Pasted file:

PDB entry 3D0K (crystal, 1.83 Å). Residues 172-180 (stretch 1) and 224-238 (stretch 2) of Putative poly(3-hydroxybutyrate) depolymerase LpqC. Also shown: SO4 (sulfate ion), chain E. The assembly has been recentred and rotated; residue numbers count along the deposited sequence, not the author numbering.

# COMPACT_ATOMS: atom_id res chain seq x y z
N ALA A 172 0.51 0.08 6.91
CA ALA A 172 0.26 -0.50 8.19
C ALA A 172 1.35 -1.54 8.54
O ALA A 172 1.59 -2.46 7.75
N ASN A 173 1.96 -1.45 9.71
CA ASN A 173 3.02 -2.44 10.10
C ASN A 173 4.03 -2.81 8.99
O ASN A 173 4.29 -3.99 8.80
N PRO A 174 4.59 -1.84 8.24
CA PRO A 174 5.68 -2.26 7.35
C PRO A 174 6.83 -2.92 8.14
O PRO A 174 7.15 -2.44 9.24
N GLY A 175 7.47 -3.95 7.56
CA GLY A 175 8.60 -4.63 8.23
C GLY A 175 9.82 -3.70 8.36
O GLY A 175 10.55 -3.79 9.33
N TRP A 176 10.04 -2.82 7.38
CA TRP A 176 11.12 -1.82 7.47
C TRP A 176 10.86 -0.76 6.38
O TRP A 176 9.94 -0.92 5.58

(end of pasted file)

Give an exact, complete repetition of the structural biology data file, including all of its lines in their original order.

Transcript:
PDB entry 3D0K (crystal, 1.83 Å). Residues 172-180 (stretch 1) and 224-238 (stretch 2) of Putative poly(3-hydroxybutyrate) depolymerase LpqC. Also shown: SO4 (sulfate ion), chain E. The assembly has been recentred and rotated; residue numbers count along the deposited sequence, not the author numbering.

# COMPACT_ATOMS: atom_id res chain seq x y z
N ALA A 172 0.51 0.08 6.91
CA ALA A 172 0.26 -0.50 8.19
C ALA A 172 1.35 -1.54 8.54
O ALA A 172 1.59 -2.46 7.75
N ASN A 173 1.96 -1.45 9.71
CA ASN A 173 3.02 -2.44 10.10
C ASN A 173 4.03 -2.81 8.99
O ASN A 173 4.29 -3.99 8.80
N PRO A 174 4.59 -1.84 8.24
CA PRO A 174 5.68 -2.26 7.35
C PRO A 174 6.83 -2.92 8.14
O PRO A 174 7.15 -2.44 9.24
N GLY A 175 7.47 -3.95 7.56
CA GLY A 175 8.60 -4.63 8.23
C GLY A 175 9.82 -3.70 8.36
O GLY A 175 10.55 -3.79 9.33
N TRP A 176 10.04 -2.82 7.38
CA TRP A 176 11.12 -1.82 7.47
C TRP A 176 10.86 -0.76 6.38
O TRP A 176 9.94 -0.92 5.58